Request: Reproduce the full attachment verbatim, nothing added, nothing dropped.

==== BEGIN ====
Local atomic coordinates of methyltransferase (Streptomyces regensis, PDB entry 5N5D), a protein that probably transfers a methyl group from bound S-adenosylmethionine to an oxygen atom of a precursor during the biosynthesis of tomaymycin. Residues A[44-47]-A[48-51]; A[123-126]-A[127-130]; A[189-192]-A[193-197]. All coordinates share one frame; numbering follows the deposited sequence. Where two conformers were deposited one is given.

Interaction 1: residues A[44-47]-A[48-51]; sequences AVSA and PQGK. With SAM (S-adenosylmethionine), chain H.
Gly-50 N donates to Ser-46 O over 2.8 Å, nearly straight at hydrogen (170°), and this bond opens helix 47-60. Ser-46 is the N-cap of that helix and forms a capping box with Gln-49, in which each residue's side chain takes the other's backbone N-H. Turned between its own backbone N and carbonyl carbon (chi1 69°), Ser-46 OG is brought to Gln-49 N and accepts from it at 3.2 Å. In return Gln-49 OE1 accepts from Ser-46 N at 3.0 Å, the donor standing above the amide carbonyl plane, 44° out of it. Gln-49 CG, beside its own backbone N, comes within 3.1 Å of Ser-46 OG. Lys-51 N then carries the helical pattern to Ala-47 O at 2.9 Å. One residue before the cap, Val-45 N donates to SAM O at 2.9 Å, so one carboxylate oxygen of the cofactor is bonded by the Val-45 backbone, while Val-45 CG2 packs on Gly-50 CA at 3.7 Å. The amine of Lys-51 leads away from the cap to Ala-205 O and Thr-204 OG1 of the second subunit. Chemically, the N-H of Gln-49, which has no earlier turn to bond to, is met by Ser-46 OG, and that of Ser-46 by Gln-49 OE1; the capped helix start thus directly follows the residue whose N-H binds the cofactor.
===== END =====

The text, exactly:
Local atomic coordinates of methyltransferase (Streptomyces regensis, PDB entry 5N5D), a protein that probably transfers a methyl group from bound S-adenosylmethionine to an oxygen atom of a precursor during the biosynthesis of tomaymycin. Residues A[44-47]-A[48-51]; A[123-126]-A[127-130]; A[189-192]-A[193-197]. All coordinates share one frame; numbering follows the deposited sequence. Where two conformers were deposited one is given.

Interaction 1: residues A[44-47]-A[48-51]; sequences AVSA and PQGK. With SAM (S-adenosylmethionine), chain H.
Gly-50 N donates to Ser-46 O over 2.8 Å, nearly straight at hydrogen (170°), and this bond opens helix 47-60. Ser-46 is the N-cap of that helix and forms a capping box with Gln-49, in which each residue's side chain takes the other's backbone N-H. Turned between its own backbone N and carbonyl carbon (chi1 69°), Ser-46 OG is brought to Gln-49 N and accepts from it at 3.2 Å. In return Gln-49 OE1 accepts from Ser-46 N at 3.0 Å, the donor standing above the amide carbonyl plane, 44° out of it. Gln-49 CG, beside its own backbone N, comes within 3.1 Å of Ser-46 OG. Lys-51 N then carries the helical pattern to Ala-47 O at 2.9 Å. One residue before the cap, Val-45 N donates to SAM O at 2.9 Å, so one carboxylate oxygen of the cofactor is bonded by the Val-45 backbone, while Val-45 CG2 packs on Gly-50 CA at 3.7 Å. The amine of Lys-51 leads away from the cap to Ala-205 O and Thr-204 OG1 of the second subunit. Chemically, the N-H of Gln-49, which has no earlier turn to bond to, is met by Ser-46 OG, and that of Ser-46 by Gln-49 OE1; the capped helix start thus directly follows the residue whose N-H binds the cofactor.